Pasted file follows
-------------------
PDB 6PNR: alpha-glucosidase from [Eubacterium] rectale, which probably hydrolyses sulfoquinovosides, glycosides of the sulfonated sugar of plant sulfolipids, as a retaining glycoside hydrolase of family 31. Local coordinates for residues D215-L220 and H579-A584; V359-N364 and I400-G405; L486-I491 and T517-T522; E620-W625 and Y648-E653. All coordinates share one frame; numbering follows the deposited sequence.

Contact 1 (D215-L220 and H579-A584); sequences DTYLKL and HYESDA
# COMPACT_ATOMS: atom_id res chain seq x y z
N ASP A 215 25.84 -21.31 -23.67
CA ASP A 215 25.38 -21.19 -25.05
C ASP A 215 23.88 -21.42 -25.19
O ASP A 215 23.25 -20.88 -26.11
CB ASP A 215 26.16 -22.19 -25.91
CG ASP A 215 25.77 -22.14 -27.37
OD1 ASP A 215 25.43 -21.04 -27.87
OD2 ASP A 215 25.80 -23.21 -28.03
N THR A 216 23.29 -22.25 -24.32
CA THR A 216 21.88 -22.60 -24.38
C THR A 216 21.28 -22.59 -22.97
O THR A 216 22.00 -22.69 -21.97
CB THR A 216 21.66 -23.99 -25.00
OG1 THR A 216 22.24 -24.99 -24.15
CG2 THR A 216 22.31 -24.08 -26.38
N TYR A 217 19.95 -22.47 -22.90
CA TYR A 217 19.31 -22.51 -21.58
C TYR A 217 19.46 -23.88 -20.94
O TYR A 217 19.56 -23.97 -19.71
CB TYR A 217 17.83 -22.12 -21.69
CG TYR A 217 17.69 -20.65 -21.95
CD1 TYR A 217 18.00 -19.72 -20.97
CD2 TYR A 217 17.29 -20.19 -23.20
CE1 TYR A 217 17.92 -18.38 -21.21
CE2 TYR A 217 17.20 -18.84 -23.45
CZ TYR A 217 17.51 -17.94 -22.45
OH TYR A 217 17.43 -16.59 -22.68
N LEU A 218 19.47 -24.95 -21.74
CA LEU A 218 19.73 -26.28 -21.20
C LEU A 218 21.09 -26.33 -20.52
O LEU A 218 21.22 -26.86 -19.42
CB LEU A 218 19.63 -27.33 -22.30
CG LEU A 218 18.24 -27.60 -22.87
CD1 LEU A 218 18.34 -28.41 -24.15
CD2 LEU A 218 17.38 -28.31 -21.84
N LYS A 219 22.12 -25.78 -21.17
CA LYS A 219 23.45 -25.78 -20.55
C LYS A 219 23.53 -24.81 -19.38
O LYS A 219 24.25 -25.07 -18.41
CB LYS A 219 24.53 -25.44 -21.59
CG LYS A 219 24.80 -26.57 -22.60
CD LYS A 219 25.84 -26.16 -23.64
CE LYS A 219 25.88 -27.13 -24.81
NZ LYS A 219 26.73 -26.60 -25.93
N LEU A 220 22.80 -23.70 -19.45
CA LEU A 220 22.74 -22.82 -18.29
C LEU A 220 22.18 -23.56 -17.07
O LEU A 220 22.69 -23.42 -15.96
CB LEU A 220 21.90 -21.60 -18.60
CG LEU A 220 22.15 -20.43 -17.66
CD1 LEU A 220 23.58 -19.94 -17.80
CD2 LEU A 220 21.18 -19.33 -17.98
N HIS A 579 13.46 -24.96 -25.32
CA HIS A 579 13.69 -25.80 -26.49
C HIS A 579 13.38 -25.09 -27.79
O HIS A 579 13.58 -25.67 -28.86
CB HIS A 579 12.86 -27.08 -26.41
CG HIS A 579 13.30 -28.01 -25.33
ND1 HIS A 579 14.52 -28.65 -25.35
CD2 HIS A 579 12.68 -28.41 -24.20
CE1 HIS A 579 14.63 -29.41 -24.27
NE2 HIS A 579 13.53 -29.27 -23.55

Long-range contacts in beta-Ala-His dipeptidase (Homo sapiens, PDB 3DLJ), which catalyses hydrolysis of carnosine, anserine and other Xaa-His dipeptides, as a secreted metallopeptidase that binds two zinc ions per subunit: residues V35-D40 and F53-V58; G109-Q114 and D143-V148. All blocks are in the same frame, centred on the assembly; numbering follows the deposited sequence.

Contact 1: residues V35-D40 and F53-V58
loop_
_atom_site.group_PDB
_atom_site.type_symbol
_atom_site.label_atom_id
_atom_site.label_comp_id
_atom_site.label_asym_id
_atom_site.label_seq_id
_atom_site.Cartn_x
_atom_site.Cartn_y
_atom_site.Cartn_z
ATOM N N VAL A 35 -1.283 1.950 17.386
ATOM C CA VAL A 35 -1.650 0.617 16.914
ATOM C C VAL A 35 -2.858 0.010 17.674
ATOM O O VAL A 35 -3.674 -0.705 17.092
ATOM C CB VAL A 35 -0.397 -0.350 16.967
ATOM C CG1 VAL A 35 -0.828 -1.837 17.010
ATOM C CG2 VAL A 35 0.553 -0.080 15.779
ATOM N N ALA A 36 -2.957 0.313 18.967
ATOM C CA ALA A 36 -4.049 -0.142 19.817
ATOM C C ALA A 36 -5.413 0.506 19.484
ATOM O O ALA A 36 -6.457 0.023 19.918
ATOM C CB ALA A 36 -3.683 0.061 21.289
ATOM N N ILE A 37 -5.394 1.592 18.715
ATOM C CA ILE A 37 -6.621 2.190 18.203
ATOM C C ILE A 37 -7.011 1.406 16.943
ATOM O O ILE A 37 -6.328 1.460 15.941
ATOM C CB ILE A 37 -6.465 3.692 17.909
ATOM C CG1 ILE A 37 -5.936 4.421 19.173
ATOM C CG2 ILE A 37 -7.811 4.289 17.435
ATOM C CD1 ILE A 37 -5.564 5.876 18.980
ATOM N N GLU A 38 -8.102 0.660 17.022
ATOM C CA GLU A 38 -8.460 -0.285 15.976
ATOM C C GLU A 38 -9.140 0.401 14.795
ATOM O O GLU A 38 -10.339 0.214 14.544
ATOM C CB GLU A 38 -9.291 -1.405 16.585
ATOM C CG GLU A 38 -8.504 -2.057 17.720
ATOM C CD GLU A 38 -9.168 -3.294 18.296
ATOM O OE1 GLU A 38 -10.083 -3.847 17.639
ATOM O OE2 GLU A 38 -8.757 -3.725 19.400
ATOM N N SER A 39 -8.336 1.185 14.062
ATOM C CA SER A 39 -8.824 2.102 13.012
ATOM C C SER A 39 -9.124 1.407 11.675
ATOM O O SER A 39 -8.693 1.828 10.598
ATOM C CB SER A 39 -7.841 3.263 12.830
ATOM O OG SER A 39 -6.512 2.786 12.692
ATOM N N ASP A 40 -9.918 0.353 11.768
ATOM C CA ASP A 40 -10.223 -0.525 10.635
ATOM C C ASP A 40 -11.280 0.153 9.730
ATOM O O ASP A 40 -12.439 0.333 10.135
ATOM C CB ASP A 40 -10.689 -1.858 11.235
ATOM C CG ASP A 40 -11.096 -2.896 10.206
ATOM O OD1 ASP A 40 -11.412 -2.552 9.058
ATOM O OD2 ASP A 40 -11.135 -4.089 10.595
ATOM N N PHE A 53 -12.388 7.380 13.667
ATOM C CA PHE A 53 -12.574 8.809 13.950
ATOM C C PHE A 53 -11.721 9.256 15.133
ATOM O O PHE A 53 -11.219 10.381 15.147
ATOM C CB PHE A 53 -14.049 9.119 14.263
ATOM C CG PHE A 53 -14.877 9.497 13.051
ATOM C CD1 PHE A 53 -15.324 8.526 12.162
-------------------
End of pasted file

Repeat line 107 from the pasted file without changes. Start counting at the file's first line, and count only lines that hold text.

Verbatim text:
ATOM N N SER A 39 -8.336 1.185 14.062